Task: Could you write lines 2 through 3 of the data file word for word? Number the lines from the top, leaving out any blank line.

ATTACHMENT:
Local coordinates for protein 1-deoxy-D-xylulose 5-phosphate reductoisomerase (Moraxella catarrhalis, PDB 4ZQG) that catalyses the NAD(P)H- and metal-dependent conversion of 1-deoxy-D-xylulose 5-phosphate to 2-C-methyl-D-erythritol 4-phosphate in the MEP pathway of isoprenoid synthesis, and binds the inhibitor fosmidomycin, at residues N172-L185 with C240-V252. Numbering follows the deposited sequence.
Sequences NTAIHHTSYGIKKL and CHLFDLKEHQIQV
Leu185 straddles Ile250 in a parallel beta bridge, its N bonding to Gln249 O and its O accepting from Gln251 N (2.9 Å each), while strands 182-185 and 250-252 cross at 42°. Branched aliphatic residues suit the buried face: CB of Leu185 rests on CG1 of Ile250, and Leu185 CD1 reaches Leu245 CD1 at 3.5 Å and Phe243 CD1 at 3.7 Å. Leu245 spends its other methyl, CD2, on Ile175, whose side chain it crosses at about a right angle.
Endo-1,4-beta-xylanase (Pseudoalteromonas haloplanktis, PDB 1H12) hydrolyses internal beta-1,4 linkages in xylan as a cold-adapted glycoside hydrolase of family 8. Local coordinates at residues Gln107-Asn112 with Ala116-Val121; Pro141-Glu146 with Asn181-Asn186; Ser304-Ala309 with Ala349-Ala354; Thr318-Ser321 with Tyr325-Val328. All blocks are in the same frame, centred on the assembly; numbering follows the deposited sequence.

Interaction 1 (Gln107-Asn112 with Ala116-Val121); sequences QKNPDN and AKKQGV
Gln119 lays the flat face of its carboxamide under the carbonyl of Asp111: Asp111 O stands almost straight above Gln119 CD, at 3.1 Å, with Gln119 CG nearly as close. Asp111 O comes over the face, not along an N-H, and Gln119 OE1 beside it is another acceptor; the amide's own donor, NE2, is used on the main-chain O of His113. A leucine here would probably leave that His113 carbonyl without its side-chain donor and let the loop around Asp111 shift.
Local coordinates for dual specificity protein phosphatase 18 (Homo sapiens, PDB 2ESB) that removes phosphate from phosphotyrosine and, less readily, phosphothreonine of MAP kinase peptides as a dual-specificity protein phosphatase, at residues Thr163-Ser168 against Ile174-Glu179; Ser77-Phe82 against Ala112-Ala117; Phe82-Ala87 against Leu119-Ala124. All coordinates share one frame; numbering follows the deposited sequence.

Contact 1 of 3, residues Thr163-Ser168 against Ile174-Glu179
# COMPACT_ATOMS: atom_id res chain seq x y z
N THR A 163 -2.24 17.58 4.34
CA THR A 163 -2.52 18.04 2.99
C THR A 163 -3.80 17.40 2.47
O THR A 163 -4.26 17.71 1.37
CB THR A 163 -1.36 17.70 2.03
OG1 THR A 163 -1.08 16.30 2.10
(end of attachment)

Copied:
Sequences NTAIHHTSYGIKKL and CHLFDLKEHQIQV
Leu185 straddles Ile250 in a parallel beta bridge, its N bonding to Gln249 O and its O accepting from Gln251 N (2.9 Å each), while strands 182-185 and 250-252 cross at 42°. Branched aliphatic residues suit the buried face: CB of Leu185 rests on CG1 of Ile250, and Leu185 CD1 reaches Leu245 CD1 at 3.5 Å and Phe243 CD1 at 3.7 Å. Leu245 spends its other methyl, CD2, on Ile175, whose side chain it crosses at about a right angle.